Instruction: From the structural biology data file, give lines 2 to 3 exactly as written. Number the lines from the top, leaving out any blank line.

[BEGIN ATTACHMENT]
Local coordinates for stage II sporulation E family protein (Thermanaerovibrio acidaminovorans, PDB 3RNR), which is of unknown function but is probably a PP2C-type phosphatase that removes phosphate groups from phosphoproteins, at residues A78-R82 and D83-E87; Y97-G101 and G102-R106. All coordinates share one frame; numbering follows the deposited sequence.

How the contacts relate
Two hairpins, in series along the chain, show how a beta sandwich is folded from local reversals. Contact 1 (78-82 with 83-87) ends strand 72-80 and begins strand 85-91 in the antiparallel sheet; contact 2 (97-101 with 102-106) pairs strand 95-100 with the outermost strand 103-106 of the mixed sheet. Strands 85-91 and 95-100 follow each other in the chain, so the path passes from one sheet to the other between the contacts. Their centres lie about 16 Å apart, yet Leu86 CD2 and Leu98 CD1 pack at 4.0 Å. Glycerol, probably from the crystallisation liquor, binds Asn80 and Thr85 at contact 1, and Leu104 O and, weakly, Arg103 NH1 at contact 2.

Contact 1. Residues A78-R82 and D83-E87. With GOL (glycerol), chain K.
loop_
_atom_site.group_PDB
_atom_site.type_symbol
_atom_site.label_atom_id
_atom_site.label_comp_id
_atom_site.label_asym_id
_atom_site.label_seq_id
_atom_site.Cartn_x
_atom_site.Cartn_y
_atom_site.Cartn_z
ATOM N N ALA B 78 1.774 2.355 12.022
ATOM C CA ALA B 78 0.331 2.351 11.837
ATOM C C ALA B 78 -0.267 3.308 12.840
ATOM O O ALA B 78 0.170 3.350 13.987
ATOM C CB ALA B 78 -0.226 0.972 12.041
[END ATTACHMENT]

How the contacts relate
Two hairpins, in series along the chain, show how a beta sandwich is folded from local reversals. Contact 1 (78-82 with 83-87) ends strand 72-80 and begins strand 85-91 in the antiparallel sheet; contact 2 (97-101 with 102-106) pairs strand 95-100 with the outermost strand 103-106 of the mixed sheet. Strands 85-91 and 95-100 follow each other in the chain, so the path passes from one sheet to the other between the contacts. Their centres lie about 16 Å apart, yet Leu86 CD2 and Leu98 CD1 pack at 4.0 Å. Glycerol, probably from the crystallisation liquor, binds Asn80 and Thr85 at contact 1, and Leu104 O and, weakly, Arg103 NH1 at contact 2.